• This right ties in with the right to choose and the right to request quotes/estimates for the repair and maintenance of goods.  In terms of this section (implied warranty of quality) where the consumer allows the supplier to repair failed, defective or unsafe goods returned by the consumer within six months of delivery, and within three months after such repair, the failure, defect or unsafe feature re-appears or a further failure, defect or unsafe feature is discovered, then the supplier must either replace the goods, or refund the price paid by the consumer for the goods (the consumer may choose which option (s)he prefers);
  • This implied warranty of quality entrenched in the Act is in addition to any other implied warranty or condition imposed by the common law and any express warranty given by the producer, importer, distributor or retailer.

Section 57: Warranty on repaired goods

  •  All new and re-conditioned parts installed during repairs or maintenance, and the labour involved are automatically warranted for three months after installation (not applicable to goods that are subject to ordinary wear and tear from usage);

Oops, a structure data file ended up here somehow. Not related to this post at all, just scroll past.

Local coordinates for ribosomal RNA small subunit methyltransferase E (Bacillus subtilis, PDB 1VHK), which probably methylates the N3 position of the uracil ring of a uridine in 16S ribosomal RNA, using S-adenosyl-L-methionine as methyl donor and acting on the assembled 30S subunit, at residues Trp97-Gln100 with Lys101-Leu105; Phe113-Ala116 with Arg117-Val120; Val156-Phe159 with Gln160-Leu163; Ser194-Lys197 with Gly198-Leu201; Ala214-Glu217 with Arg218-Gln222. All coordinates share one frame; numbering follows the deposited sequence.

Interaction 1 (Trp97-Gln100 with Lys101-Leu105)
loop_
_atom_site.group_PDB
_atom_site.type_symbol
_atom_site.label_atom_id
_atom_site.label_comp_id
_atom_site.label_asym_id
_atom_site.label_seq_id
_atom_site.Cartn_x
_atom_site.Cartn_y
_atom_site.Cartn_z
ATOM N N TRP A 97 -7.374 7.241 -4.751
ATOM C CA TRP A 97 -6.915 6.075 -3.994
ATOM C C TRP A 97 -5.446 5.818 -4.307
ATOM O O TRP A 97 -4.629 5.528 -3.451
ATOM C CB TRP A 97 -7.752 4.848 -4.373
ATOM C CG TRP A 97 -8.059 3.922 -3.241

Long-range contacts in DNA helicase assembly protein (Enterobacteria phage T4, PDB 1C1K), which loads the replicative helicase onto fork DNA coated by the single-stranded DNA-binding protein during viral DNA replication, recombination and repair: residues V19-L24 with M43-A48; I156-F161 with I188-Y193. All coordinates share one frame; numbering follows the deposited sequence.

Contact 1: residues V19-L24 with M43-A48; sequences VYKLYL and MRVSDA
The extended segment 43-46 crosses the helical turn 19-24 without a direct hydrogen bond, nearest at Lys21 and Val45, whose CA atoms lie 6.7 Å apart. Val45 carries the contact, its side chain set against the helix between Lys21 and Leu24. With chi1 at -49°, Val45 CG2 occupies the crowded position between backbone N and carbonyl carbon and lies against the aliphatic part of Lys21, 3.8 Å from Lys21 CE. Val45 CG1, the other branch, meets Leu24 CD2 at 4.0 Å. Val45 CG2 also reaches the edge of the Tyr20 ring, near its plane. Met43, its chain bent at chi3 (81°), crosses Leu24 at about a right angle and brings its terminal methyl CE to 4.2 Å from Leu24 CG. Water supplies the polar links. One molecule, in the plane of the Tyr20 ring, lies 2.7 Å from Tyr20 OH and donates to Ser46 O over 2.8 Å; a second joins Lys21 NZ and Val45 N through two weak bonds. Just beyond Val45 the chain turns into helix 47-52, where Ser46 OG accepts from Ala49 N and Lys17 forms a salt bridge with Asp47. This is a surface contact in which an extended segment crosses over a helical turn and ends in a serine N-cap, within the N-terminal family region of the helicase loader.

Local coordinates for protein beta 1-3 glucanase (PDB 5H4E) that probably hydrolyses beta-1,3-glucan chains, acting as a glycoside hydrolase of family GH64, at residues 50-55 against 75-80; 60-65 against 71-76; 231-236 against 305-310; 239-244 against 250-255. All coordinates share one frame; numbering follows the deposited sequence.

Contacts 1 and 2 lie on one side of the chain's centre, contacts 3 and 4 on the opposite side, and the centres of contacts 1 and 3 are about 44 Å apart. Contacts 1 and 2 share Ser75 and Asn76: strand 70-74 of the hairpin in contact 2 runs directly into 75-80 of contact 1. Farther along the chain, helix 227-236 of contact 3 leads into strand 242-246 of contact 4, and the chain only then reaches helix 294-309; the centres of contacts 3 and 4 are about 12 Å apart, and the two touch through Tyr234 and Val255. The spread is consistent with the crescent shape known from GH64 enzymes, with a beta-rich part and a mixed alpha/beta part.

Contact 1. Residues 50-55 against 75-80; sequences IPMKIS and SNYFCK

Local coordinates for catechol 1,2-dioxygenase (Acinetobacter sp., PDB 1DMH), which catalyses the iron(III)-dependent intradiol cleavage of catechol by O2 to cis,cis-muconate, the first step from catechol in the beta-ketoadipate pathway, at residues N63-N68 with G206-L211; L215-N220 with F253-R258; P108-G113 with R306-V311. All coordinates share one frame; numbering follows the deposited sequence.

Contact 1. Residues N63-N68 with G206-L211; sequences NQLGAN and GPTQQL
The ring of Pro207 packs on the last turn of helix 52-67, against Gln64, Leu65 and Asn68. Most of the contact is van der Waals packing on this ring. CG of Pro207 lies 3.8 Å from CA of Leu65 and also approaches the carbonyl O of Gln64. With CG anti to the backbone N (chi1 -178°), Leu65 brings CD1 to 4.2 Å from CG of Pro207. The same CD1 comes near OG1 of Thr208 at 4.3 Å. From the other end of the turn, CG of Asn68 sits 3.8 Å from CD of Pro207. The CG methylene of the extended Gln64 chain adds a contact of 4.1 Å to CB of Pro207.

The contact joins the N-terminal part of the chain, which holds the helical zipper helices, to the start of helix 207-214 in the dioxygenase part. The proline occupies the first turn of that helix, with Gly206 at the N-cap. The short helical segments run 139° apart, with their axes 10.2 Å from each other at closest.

• This section compels a service provider to warrant new or reconditioned parts installed during repair or maintenance work, including labour, for a minimum of three months after installation.  This warranty will be void if the consumer subjected the installed part or goods to misuse or abuse.  Where reconditioned, rebuilt, remade or grey market parts or components (goods) are used in the performance of a repair, service or maintenance work this fact should expressly be disclosed to the consumer by the supplier.

Section 58: Warning – Potentially hazardous activities and facilities